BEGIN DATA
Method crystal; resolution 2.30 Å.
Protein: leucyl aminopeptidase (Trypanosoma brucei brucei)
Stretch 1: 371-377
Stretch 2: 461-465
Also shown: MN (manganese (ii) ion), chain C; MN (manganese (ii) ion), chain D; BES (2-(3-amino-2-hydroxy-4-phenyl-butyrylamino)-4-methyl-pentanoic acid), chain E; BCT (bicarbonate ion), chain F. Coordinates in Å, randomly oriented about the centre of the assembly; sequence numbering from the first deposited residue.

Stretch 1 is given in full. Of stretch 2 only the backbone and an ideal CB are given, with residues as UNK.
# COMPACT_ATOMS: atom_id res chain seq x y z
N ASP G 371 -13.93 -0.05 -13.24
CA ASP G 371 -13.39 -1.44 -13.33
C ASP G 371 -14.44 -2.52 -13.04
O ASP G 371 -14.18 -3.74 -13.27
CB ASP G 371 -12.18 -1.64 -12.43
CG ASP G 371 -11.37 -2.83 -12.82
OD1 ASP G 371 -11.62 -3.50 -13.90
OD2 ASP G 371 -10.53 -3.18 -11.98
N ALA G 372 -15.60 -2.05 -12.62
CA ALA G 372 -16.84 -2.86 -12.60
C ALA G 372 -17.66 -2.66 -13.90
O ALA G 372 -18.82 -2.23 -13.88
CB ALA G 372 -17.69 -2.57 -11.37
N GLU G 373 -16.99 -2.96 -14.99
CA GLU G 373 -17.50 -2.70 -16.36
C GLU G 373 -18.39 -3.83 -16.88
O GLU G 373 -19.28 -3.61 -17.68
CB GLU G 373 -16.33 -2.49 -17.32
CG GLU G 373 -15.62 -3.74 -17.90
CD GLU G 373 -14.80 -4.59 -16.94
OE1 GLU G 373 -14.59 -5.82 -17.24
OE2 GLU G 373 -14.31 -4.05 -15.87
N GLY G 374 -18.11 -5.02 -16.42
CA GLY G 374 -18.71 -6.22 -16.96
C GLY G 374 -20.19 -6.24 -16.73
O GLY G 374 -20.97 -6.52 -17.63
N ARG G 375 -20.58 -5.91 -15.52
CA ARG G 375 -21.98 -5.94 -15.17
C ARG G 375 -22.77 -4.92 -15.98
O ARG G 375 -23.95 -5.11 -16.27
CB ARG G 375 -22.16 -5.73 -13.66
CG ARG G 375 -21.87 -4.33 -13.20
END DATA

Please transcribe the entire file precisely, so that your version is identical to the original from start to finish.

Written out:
Method crystal; resolution 2.30 Å.
Protein: leucyl aminopeptidase (Trypanosoma brucei brucei)
Stretch 1: 371-377
Stretch 2: 461-465
Also shown: MN (manganese (ii) ion), chain C; MN (manganese (ii) ion), chain D; BES (2-(3-amino-2-hydroxy-4-phenyl-butyrylamino)-4-methyl-pentanoic acid), chain E; BCT (bicarbonate ion), chain F. Coordinates in Å, randomly oriented about the centre of the assembly; sequence numbering from the first deposited residue.

Stretch 1 is given in full. Of stretch 2 only the backbone and an ideal CB are given, with residues as UNK.
# COMPACT_ATOMS: atom_id res chain seq x y z
N ASP G 371 -13.93 -0.05 -13.24
CA ASP G 371 -13.39 -1.44 -13.33
C ASP G 371 -14.44 -2.52 -13.04
O ASP G 371 -14.18 -3.74 -13.27
CB ASP G 371 -12.18 -1.64 -12.43
CG ASP G 371 -11.37 -2.83 -12.82
OD1 ASP G 371 -11.62 -3.50 -13.90
OD2 ASP G 371 -10.53 -3.18 -11.98
N ALA G 372 -15.60 -2.05 -12.62
CA ALA G 372 -16.84 -2.86 -12.60
C ALA G 372 -17.66 -2.66 -13.90
O ALA G 372 -18.82 -2.23 -13.88
CB ALA G 372 -17.69 -2.57 -11.37
N GLU G 373 -16.99 -2.96 -14.99
CA GLU G 373 -17.50 -2.70 -16.36
C GLU G 373 -18.39 -3.83 -16.88
O GLU G 373 -19.28 -3.61 -17.68
CB GLU G 373 -16.33 -2.49 -17.32
CG GLU G 373 -15.62 -3.74 -17.90
CD GLU G 373 -14.80 -4.59 -16.94
OE1 GLU G 373 -14.59 -5.82 -17.24
OE2 GLU G 373 -14.31 -4.05 -15.87
N GLY G 374 -18.11 -5.02 -16.42
CA GLY G 374 -18.71 -6.22 -16.96
C GLY G 374 -20.19 -6.24 -16.73
O GLY G 374 -20.97 -6.52 -17.63
N ARG G 375 -20.58 -5.91 -15.52
CA ARG G 375 -21.98 -5.94 -15.17
C ARG G 375 -22.77 -4.92 -15.98
O ARG G 375 -23.95 -5.11 -16.27
CB ARG G 375 -22.16 -5.73 -13.66
CG ARG G 375 -21.87 -4.33 -13.20